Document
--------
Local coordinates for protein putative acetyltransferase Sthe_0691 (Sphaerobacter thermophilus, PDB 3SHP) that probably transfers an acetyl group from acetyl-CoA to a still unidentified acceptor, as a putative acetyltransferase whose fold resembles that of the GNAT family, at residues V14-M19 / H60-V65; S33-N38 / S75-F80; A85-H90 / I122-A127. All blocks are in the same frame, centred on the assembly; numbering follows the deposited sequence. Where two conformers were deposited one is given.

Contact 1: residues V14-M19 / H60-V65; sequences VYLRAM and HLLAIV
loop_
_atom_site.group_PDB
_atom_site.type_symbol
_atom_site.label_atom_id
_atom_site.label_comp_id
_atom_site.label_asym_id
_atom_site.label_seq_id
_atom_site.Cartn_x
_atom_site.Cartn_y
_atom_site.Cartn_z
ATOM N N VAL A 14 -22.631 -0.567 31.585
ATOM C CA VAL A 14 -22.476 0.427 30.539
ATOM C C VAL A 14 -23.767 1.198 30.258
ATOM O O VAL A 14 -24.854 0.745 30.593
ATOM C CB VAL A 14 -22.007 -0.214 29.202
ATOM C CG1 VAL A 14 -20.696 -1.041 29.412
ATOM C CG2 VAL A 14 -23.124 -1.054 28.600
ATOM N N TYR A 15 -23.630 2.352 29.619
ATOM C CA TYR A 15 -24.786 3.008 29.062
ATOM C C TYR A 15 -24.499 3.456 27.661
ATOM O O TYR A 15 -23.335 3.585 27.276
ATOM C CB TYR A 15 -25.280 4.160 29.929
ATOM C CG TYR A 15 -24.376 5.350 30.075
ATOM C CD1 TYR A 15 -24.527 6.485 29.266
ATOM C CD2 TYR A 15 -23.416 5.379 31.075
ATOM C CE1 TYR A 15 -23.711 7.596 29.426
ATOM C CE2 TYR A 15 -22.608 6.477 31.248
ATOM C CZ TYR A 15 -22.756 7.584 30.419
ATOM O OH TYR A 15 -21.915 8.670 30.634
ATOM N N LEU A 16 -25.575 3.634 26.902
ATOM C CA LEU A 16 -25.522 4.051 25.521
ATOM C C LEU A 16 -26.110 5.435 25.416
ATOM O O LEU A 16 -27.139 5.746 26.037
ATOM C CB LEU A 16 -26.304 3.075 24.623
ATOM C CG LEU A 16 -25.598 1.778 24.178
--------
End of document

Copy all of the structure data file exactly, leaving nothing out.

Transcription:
Local coordinates for protein putative acetyltransferase Sthe_0691 (Sphaerobacter thermophilus, PDB 3SHP) that probably transfers an acetyl group from acetyl-CoA to a still unidentified acceptor, as a putative acetyltransferase whose fold resembles that of the GNAT family, at residues V14-M19 / H60-V65; S33-N38 / S75-F80; A85-H90 / I122-A127. All blocks are in the same frame, centred on the assembly; numbering follows the deposited sequence. Where two conformers were deposited one is given.

Contact 1: residues V14-M19 / H60-V65; sequences VYLRAM and HLLAIV
loop_
_atom_site.group_PDB
_atom_site.type_symbol
_atom_site.label_atom_id
_atom_site.label_comp_id
_atom_site.label_asym_id
_atom_site.label_seq_id
_atom_site.Cartn_x
_atom_site.Cartn_y
_atom_site.Cartn_z
ATOM N N VAL A 14 -22.631 -0.567 31.585
ATOM C CA VAL A 14 -22.476 0.427 30.539
ATOM C C VAL A 14 -23.767 1.198 30.258
ATOM O O VAL A 14 -24.854 0.745 30.593
ATOM C CB VAL A 14 -22.007 -0.214 29.202
ATOM C CG1 VAL A 14 -20.696 -1.041 29.412
ATOM C CG2 VAL A 14 -23.124 -1.054 28.600
ATOM N N TYR A 15 -23.630 2.352 29.619
ATOM C CA TYR A 15 -24.786 3.008 29.062
ATOM C C TYR A 15 -24.499 3.456 27.661
ATOM O O TYR A 15 -23.335 3.585 27.276
ATOM C CB TYR A 15 -25.280 4.160 29.929
ATOM C CG TYR A 15 -24.376 5.350 30.075
ATOM C CD1 TYR A 15 -24.527 6.485 29.266
ATOM C CD2 TYR A 15 -23.416 5.379 31.075
ATOM C CE1 TYR A 15 -23.711 7.596 29.426
ATOM C CE2 TYR A 15 -22.608 6.477 31.248
ATOM C CZ TYR A 15 -22.756 7.584 30.419
ATOM O OH TYR A 15 -21.915 8.670 30.634
ATOM N N LEU A 16 -25.575 3.634 26.902
ATOM C CA LEU A 16 -25.522 4.051 25.521
ATOM C C LEU A 16 -26.110 5.435 25.416
ATOM O O LEU A 16 -27.139 5.746 26.037
ATOM C CB LEU A 16 -26.304 3.075 24.623
ATOM C CG LEU A 16 -25.598 1.778 24.178